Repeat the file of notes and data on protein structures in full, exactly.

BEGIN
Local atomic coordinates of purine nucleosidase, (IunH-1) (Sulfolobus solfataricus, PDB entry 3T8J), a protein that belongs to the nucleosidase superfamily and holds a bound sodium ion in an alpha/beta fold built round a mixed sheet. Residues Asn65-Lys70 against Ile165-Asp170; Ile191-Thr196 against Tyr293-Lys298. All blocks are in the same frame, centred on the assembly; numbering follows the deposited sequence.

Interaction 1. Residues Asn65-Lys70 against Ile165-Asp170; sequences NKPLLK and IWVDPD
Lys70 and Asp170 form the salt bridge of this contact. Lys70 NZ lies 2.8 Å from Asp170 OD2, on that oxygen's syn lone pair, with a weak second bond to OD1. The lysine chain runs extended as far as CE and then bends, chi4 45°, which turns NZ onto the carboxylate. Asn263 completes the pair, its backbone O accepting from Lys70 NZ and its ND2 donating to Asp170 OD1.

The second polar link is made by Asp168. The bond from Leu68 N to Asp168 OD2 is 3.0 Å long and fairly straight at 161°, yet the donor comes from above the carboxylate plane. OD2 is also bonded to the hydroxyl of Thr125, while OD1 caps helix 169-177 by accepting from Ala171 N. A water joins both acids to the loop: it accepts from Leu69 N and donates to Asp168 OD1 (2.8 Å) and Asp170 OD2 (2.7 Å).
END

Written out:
Local atomic coordinates of purine nucleosidase, (IunH-1) (Sulfolobus solfataricus, PDB entry 3T8J), a protein that belongs to the nucleosidase superfamily and holds a bound sodium ion in an alpha/beta fold built round a mixed sheet. Residues Asn65-Lys70 against Ile165-Asp170; Ile191-Thr196 against Tyr293-Lys298. All blocks are in the same frame, centred on the assembly; numbering follows the deposited sequence.

Interaction 1. Residues Asn65-Lys70 against Ile165-Asp170; sequences NKPLLK and IWVDPD
Lys70 and Asp170 form the salt bridge of this contact. Lys70 NZ lies 2.8 Å from Asp170 OD2, on that oxygen's syn lone pair, with a weak second bond to OD1. The lysine chain runs extended as far as CE and then bends, chi4 45°, which turns NZ onto the carboxylate. Asn263 completes the pair, its backbone O accepting from Lys70 NZ and its ND2 donating to Asp170 OD1.

The second polar link is made by Asp168. The bond from Leu68 N to Asp168 OD2 is 3.0 Å long and fairly straight at 161°, yet the donor comes from above the carboxylate plane. OD2 is also bonded to the hydroxyl of Thr125, while OD1 caps helix 169-177 by accepting from Ala171 N. A water joins both acids to the loop: it accepts from Leu69 N and donates to Asp168 OD1 (2.8 Å) and Asp170 OD2 (2.7 Å).